On October 2, 2018, Ohio-based Dunkin’ Donuts Coffee at Home introduced a “tiny home” in New York City’s Madison Square Park which is powered by biofuel created from spent coffee grounds. The biofeul is a custom B80 blend created by Blue Marble Biomaterials–80% of the fuel is oil from Dunkin’ coffee grounds and 20% is alcohol to allow the fuel to burn efficiently. The “Home that Runs on Dunkin'” will be open to the public in Madison Square Park in New York City, on Broadway between 23rd and 24th Streets from Thursday, October 4 through Saturday, October 6.  If you’re curious but not in NYC, check out the 360 video tour available at According to that site, “Every 170 pounds of spent coffee grounds yields about one gallon of fuel and is used in a standard biofuel generator.” The site also states that 65,000 pounds of spent Dunkin’ coffee grounds were used to create the biofuel.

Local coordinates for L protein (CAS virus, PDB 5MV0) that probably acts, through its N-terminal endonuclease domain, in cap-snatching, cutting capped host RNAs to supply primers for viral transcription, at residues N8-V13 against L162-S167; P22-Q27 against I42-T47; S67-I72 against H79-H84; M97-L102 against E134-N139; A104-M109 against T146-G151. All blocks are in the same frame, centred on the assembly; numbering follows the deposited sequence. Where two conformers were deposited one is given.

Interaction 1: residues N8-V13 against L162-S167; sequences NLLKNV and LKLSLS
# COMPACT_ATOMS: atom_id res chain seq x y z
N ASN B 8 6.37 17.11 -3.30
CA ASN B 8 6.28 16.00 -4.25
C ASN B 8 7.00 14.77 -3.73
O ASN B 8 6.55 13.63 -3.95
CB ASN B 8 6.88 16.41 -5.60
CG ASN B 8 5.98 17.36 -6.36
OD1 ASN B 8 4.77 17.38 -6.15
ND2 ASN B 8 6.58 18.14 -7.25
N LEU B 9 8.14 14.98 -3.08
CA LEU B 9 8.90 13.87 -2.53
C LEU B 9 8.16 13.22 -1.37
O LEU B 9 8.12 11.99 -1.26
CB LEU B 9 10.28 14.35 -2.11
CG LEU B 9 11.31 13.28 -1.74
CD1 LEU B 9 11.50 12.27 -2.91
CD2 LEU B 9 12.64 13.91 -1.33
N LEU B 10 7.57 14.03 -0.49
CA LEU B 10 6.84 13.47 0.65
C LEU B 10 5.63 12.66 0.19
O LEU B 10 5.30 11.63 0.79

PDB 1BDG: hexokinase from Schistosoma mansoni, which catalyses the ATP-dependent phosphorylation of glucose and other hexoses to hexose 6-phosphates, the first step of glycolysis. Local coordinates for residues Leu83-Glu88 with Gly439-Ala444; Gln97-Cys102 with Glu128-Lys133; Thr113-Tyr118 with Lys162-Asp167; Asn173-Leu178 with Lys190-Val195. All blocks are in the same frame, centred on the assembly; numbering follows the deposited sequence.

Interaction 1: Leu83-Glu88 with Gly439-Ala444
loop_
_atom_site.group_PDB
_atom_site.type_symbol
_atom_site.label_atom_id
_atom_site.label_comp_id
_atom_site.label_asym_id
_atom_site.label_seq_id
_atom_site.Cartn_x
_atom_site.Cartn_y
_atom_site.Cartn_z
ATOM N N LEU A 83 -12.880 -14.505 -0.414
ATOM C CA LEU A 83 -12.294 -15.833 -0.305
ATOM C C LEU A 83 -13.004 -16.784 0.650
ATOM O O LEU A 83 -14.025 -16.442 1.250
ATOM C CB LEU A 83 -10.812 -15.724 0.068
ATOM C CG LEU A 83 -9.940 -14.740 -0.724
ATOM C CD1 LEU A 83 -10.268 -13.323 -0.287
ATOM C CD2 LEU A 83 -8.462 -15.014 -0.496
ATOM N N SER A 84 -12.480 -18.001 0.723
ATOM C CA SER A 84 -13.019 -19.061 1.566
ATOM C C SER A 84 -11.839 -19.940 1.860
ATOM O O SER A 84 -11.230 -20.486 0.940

Image of a tiny house with a very modern aesthetic, located in a green field surrounded by trees.
The Home that Runs on Dunkin’. From

Blue Marble Biomaterials is based in Missoula, MT. Learn more about them at

Of course, this particular solution isn’t practical for small generators such as a single school, restaurant, or hospital. But restaurant and hotel chains or large institutions, particularly those in areas where on-site composting is infeasible and where commercial composting service is not available, might be interested in exploring the possibility of partnering with a biofuel producer to divert coffee grounds from landfill. To assist in such investigations, see the National Biodiesel Board’s map of member plants at You could also reach out to colleges and universities in your area to see if scientists on campus are conducting biofuel research and might be interested in using your spent grounds as feedstock in their experiments.